Most people have heard of Voltaire and Rousseau, but not many may be familiar with the name of Comte de Buffon, often referred to as Buffon. His actual name was Georges- Louis Leclerc. He was a naturalist par excellence and a prolific writer too. He was barely 27 when elected to the French Académie des Sciences, and soon became the director of what eventually became the Jardin des Plantes, a magnificent botanical garden and research center in the left-bank of Paris. If he is not as well known it is because the sum and substance of his massive writings, unlike those of Voltaire and Rousseau, have become dated, even obsolete.
Buffon spent a life-time studying the variety and splendor in the natural world and authored an encyclopedia of Natural History which spanned to not one or a dozen but to 44 volumes, 39 of which were published between 1749 and 1788 during his lifetime. In this monumental opus he discussed everything from the origin of planets and the variety of plants; he discussed birds and beasts, and everything that is part of the natural world. Though far ahead of Pliny, his work, with all its sweeping topics and elegant French, is no more than a museum relic in the garden of science, for little of what is contained there would be part of modern biology. In the very first volume he repudiated the idea of a biological species. He strongly believed in a structured and unchanging pattern in life forms, not granting any possibility for change. And yet, when he speaks of some kind of an internal mold in the male and female generative elements that cause the formation of a new organism, which ensures the continuation of the important characteristics, it almost sounds like a precursor of the DNA-idea.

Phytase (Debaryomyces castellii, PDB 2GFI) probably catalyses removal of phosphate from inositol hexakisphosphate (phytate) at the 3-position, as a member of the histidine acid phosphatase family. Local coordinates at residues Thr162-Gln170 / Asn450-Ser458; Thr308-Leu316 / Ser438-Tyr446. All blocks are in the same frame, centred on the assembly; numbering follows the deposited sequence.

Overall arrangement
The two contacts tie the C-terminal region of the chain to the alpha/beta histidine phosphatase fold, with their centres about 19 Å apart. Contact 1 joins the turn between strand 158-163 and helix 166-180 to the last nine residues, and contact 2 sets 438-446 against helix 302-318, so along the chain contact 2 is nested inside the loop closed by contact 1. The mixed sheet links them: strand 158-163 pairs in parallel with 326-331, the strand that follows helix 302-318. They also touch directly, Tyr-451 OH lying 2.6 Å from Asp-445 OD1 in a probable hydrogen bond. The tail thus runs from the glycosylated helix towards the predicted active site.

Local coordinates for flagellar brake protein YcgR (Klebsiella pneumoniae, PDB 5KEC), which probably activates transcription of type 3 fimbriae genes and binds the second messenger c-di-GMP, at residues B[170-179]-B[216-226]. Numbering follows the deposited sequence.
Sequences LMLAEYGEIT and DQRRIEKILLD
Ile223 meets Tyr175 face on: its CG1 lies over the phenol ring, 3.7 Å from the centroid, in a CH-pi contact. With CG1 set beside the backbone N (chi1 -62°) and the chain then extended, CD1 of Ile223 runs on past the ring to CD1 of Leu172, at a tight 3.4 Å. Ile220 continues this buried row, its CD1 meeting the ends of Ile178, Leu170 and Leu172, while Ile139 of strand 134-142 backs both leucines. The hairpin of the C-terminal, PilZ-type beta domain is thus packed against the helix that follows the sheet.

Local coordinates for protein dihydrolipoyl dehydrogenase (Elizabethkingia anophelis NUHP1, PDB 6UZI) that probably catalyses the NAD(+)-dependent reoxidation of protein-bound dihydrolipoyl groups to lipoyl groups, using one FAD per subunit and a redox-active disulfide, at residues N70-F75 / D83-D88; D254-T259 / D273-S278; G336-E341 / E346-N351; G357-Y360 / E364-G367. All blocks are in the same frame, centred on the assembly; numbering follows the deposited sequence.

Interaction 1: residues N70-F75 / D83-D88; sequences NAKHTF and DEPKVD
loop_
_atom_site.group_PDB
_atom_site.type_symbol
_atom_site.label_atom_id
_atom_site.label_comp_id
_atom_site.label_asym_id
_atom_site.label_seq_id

Buffon rejected the then current notion that the world was created less than 6000 years ago. His estimate, based on the cooling time for molten iron on earth, was about 75,000 years. He speculated that life arose when organic molecule were formed in water from heat. Many initial life organisms perished because they were unsuccessful in subsisting or reproducing effective. He attributed human rationality to physiology rather than to any special boon by God. But he did not accept the notion of plant or animal families because, he feared, that might lead one “to admit that the ape is of the family of man … and that he and man have had a common ancestor…” This prescient view was expressed a hundred years before Darwin. Such radical departures from orthodox views did not sit well with the Church establishment. This resulted in the burning of his books: a rather harsh, and certainly futile, treatment of precious books, but it is some come consolation that Buffon himself was not subjected to a similar expression of wrath. One reason for this was his prudence. More firmly than Galileo a century earlier, Buffon wisely declared that, as noted in the Scripture, “the first pair of every species issued full-formed from the hands of the Creator,” stating in one succinct phrase where religion and science differ in the matter of biogenesis. (H. F. Osborne, From the Greeks to Darwin, 134).
Buffon was very much a materialist scientific thinker who had little use for traditional religious views of life and the world. He insisted that scientific explanations should never appeal to supernatural elements. He had full confidence in humanity’s capacity to fully unravel all the mysteries of nature. Yet, even in his own time, some fellow intellectuals did not hold him in high regard because of fundamental philosophical differences as to the nature of human history. One of them called him a quack and a windbag.
In spite of the many areas where he erred, it is fair to say that Buffon established “the intellectual framework within which most naturalists up to Darwin worked.
August 6, 2011